For these and other reasons, Amesh Adalja, an assistant professor at Johns Hopkins Bloomberg School of Public Health, doesn’t believe viruses are alive.

“I think of life as a self-generated and self-sustaining process,” Adalja told Gizmodo. “When you use that definition, viruses fall out because they are unable to be self-sustaining, unlike, for example, a bacterial cell. Though viruses possess genetic material, they are, in essence, inert until in contact with a host cell in which host cell contents act upon the virus.”

Brown says viruses are not lifelike in that they’re basically “gift-wrapped nucleic acid,” namely genetic material surrounded by a protein coat, sometimes with a membrane stolen from the host. This coat “consists of proteins encoded in the viral nucleic acid, but synthesized using the host’s systems,” Brown told Gizmodo.

At the same time, Brown said, viruses are lifelike in that “they have their own genetic material and reproduce themselves by usurping their host’s metabolic capacity to produce a new generation of virus particles, which go through the next life-cycle of reproduction,” he told Gizmodo. “They also evolve by mutation.”

This is very much the case for RNA viruses, like the influenza virus, which mutates rapidly, forcing us to deploy new flu vaccines each year, he said. Troublingly, the SARS-CoV-2 virus is also RNA-based, which likely means it’s susceptible to mutation.

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Three years ago, a paper published in Science Advances argued that viruses are indeed a form of life. Evolutionary biologist Gustavo Caetano-Anollés and his colleagues presented evidence showing that viruses most likely originated from early RNA-containing cells. The researchers compared the protein folds of thousands of viruses with many different cells in order to track the evolutionary history of the virus through time. Viruses, the authors concluded, are more related to cells than previously believed, with viruses and cells sharing a common ancestor.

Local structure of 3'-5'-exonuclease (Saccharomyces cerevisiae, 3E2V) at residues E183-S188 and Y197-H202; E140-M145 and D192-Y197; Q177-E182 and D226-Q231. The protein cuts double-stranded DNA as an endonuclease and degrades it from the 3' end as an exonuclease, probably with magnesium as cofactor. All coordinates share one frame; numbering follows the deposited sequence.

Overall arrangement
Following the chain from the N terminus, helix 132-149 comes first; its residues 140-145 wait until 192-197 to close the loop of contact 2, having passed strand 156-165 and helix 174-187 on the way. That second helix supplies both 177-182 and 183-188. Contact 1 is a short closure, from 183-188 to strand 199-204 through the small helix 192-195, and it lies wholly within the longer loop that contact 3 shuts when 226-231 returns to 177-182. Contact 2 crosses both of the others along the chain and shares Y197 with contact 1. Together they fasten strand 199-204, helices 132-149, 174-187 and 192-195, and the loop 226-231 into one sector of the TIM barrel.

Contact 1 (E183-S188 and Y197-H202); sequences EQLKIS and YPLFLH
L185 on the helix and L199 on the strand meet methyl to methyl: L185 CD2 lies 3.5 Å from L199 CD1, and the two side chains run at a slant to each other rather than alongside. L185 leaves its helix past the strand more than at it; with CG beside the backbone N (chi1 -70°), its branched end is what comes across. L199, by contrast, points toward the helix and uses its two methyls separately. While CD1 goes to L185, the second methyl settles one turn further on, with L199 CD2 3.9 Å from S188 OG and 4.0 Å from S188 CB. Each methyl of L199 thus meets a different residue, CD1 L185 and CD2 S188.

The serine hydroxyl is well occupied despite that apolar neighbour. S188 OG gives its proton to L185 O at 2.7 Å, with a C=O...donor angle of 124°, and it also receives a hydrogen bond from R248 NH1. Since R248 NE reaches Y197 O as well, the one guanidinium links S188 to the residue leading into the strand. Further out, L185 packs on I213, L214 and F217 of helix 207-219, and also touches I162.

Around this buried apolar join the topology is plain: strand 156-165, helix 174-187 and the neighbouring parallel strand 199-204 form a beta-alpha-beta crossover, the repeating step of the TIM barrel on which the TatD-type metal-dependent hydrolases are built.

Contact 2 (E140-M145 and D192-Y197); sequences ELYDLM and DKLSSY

What’s more, they argued that a virus by itself is not actually the whole virus. Rather, the “true ‘self’ of a virus is the intracellular virus factory of infected cells,” and not the viral particle itself, the virion, the authors wrote. That’s kind of profound when you think about it.

Writing seven years earlier, biologist Patrick Forterre made the same argument:

It has been recognised that viruses have played (and still play) a major innovative role in the evolution of cellular organisms. New definitions of viruses have been proposed and their position in the universal tree of life is actively discussed. Viruses are no more confused with their virions, but can be viewed as complex living entities that transform the infected cell into a novel organism—the virus—producing virions.

Viruses, according to this school of thought, are therefore capable of self-replication—they just go about it differently. Brown, on the other hand, doesn’t buy it, as he explained in a 2016 Microbiology Society article:

If a virus is alive, should we not also consider a DNA molecule to be alive? Plasmids can transfer as conjugative [connected] molecules, or be passively transferred, between cells, and they may carry genes obtained from the host. They are simply DNA molecules, although they may be essential for the host’s survival in certain environments. What about prions? The argument reductio ad absurdum is that any biologically produced mineral that can act as a crystallisation seed for further mineralisation (hence meeting the criterion of reproducibility) might also be classified as living!

It’s a fair point, and reductio ad absurdum seems a pertinent complaint. Who’s to say, for example, that a virus under this view doesn’t also extend to the entire host organism itself, as the viruses can directly affect physiological behaviour?

The question of whether viruses are alive or not, while a fascinating exercise, is likely to have little scientific bearing, but Adalja told Gizmodo that an important question remains in evolutionary biology about how viruses arose and whether they were “once forms of life that devolved to viruses” or the very progenitors of life itself, he said. As for Brown, he said the life/not-life debate is largely semantic and philosophical.

Alive or not, there’s no argument that viruses affect the living—and that’s what really matters.